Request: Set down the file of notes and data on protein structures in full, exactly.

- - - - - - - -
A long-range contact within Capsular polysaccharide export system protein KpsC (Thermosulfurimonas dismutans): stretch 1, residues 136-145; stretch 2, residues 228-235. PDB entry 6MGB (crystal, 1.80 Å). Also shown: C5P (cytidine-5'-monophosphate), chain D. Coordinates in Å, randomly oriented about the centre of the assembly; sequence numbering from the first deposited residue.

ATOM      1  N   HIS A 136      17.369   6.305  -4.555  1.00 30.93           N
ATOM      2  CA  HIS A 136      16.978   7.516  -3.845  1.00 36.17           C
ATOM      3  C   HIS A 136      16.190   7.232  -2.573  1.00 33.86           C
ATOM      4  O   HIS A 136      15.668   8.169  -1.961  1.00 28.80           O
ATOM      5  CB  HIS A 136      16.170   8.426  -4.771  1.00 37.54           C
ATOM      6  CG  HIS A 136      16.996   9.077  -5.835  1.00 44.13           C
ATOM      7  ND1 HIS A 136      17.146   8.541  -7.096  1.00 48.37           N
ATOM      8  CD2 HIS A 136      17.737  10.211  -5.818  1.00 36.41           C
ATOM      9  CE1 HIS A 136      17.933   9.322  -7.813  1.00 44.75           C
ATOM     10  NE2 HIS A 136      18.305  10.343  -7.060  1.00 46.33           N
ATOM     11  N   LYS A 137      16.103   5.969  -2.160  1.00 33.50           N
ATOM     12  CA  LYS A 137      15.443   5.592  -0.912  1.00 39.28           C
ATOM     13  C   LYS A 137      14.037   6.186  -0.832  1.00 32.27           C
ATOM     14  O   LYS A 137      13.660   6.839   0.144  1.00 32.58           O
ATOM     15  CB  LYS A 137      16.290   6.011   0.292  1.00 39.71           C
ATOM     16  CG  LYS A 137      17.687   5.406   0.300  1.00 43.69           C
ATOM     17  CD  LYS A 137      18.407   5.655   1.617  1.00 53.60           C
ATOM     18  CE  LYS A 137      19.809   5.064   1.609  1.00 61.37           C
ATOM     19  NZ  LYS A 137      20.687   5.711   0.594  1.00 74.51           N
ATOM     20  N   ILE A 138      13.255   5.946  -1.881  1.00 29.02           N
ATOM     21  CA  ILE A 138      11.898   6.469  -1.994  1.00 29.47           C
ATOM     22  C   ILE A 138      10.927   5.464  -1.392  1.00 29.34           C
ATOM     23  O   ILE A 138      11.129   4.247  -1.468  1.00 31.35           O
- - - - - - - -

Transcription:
A long-range contact within Capsular polysaccharide export system protein KpsC (Thermosulfurimonas dismutans): stretch 1, residues 136-145; stretch 2, residues 228-235. PDB entry 6MGB (crystal, 1.80 Å). Also shown: C5P (cytidine-5'-monophosphate), chain D. Coordinates in Å, randomly oriented about the centre of the assembly; sequence numbering from the first deposited residue.

ATOM      1  N   HIS A 136      17.369   6.305  -4.555  1.00 30.93           N
ATOM      2  CA  HIS A 136      16.978   7.516  -3.845  1.00 36.17           C
ATOM      3  C   HIS A 136      16.190   7.232  -2.573  1.00 33.86           C
ATOM      4  O   HIS A 136      15.668   8.169  -1.961  1.00 28.80           O
ATOM      5  CB  HIS A 136      16.170   8.426  -4.771  1.00 37.54           C
ATOM      6  CG  HIS A 136      16.996   9.077  -5.835  1.00 44.13           C
ATOM      7  ND1 HIS A 136      17.146   8.541  -7.096  1.00 48.37           N
ATOM      8  CD2 HIS A 136      17.737  10.211  -5.818  1.00 36.41           C
ATOM      9  CE1 HIS A 136      17.933   9.322  -7.813  1.00 44.75           C
ATOM     10  NE2 HIS A 136      18.305  10.343  -7.060  1.00 46.33           N
ATOM     11  N   LYS A 137      16.103   5.969  -2.160  1.00 33.50           N
ATOM     12  CA  LYS A 137      15.443   5.592  -0.912  1.00 39.28           C
ATOM     13  C   LYS A 137      14.037   6.186  -0.832  1.00 32.27           C
ATOM     14  O   LYS A 137      13.660   6.839   0.144  1.00 32.58           O
ATOM     15  CB  LYS A 137      16.290   6.011   0.292  1.00 39.71           C
ATOM     16  CG  LYS A 137      17.687   5.406   0.300  1.00 43.69           C
ATOM     17  CD  LYS A 137      18.407   5.655   1.617  1.00 53.60           C
ATOM     18  CE  LYS A 137      19.809   5.064   1.609  1.00 61.37           C
ATOM     19  NZ  LYS A 137      20.687   5.711   0.594  1.00 74.51           N
ATOM     20  N   ILE A 138      13.255   5.946  -1.881  1.00 29.02           N
ATOM     21  CA  ILE A 138      11.898   6.469  -1.994  1.00 29.47           C
ATOM     22  C   ILE A 138      10.927   5.464  -1.392  1.00 29.34           C
ATOM     23  O   ILE A 138      11.129   4.247  -1.468  1.00 31.35           O